COVID-19 and the Impact on Home Deliveries

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COVID-19 and the Impact on Home Deliveries

Published 16 September 2021

With all major retailers reporting a sustained increase in online sales and some increasing their capacity for home delivery by up to 75%, this has gone from niche market to mass market in just a few short years. We cannot overlook the impact that COVID-19 and lockdowns have had on this growth, with it being reported that online grocery sales alone increased by a quarter during the first national lockdown and continued to increase as the restrictions remained.

It is still possible that consumer habits may return to something like they were pre-pandemic, however, the evidence thus far suggests that online sales and home deliveries are likely to continue to grow exponentially.

As we see a sustained increase in demand for home deliveries, it follows that retailers will have an increasing number of vehicles on the road and for a longer period of time each day. Couple this with the new drivers that are being employed and tight timescales for delivery slots to be met and we see the risks rise at a similar rate. We must also consider that whilst these drivers will have enjoyed quieter roads during the restrictions, the volume of traffic on the road has increased and will continue to do so as we emerge from the pandemic. 

Inexperienced drivers operating unfamiliar vehicles are more likely to be involved in road traffic accidents (RTAs), as are even experienced drivers operating under tighter delivery deadlines, which can have serious consequences for retailers. Most retailers will either be operating as self-insured or with a large deducible on their policy, which means each RTA costs the retailer directly. This is not just the costs of repairing expensive custom built delivery vehicles, or covering the costs of third party claims, which can quickly spiral, but also the cost of lost stock and repairing reputational damage with customers due to missed or unfulfilled delivery slots.

The first focus of any retailer should be on reducing and avoiding RTAs as far as possible. A retailer’s ability to achieve this will very much depend on the training given to each new driver and the system of induction, from shadowing, to operating a training route, to becoming a fully-fledged delivery driver. However, even with the best training possible, the number of delivery vehicle’s on the road will inevitably result in retailers having to deal with RTAs. This is where knowledge of what to do when involved in a RTA is vital.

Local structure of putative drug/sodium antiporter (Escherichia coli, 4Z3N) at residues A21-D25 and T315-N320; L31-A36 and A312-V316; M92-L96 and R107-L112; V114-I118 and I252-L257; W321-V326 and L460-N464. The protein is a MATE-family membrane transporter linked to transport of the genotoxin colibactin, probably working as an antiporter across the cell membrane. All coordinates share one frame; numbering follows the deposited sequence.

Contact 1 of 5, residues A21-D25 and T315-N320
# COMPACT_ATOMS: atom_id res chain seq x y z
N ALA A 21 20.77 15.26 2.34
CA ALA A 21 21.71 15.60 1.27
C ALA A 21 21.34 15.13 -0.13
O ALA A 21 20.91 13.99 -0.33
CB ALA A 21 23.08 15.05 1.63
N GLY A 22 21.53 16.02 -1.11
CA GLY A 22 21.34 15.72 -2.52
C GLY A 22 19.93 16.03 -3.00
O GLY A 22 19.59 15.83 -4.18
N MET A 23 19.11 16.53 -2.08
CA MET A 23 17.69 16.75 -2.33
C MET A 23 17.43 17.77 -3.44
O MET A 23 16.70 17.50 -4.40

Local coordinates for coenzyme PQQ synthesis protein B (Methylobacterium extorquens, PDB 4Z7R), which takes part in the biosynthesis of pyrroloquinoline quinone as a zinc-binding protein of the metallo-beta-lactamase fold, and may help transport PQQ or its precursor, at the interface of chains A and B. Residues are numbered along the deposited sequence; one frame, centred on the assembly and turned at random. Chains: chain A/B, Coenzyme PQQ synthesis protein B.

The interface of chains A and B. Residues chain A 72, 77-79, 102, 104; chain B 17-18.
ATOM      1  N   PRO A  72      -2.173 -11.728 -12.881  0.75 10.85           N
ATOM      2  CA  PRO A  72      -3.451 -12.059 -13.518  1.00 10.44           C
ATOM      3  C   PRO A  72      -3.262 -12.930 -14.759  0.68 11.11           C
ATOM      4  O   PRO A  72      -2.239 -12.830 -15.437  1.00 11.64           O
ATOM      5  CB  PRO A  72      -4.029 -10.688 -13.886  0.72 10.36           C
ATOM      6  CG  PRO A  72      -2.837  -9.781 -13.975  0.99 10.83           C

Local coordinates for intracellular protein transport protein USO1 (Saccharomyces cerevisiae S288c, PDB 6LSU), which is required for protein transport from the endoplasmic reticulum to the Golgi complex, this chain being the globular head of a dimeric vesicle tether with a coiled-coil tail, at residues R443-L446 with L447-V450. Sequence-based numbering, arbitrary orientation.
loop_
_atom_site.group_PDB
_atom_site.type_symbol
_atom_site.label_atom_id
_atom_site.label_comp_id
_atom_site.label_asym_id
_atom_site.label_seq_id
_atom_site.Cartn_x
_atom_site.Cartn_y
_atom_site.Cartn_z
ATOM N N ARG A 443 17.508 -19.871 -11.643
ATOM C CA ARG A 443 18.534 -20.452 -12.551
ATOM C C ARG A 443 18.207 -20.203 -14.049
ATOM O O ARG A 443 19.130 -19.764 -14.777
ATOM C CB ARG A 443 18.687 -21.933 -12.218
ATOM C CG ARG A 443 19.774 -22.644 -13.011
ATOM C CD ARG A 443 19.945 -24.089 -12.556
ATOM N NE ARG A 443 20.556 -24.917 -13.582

The best way to reduce the cost to a retailer involved in an RTA is to successfully defend liability and recover their costs from the at fault driver. Whilst most delivery vehicle’s will be fitted with some form of tracking device and even image recording devices, these do not always assist as much as one would hope. Therefore, what information a driver gathers following an RTA is vital. Drivers should be fully trained on what to do when involved in an RTA and this should be summarised in a short document kept in the vehicle, alongside the retailer’s “bump cards”.

The main considerations are to record as much information as possible on the “bump card” from the details of the other driver, their vehicle and insurance details to taking photographs and noting the incident location. The retailer should have a well-established system for drivers to immediately report accidents, so retailers can take the necessary steps to deal with the RTA and mitigate the losses to the business, both financially and to their reputation. Following the accident, the driver should be interviewed and a statement taken as soon as possible in order to gather all of the evidence and to make timely and informed decisions. Depending on the liability assessment, the appropriate action can then be taken immediately. Even in the event that the accident is the fault of the delivery driver, the evidence gathered can help repudiate any exaggerated or inflated claims, again reducing the costs to the retailer directly.

Any retailer who fails to fully train their drivers in what to do when involved in an RTA or to implement protocols to deal with the fallout, will surely see the costs to their business increase in line with the demand for their services.

Authors

Joe Winstanley

Joe Winstanley

+44(0)121 698 5354

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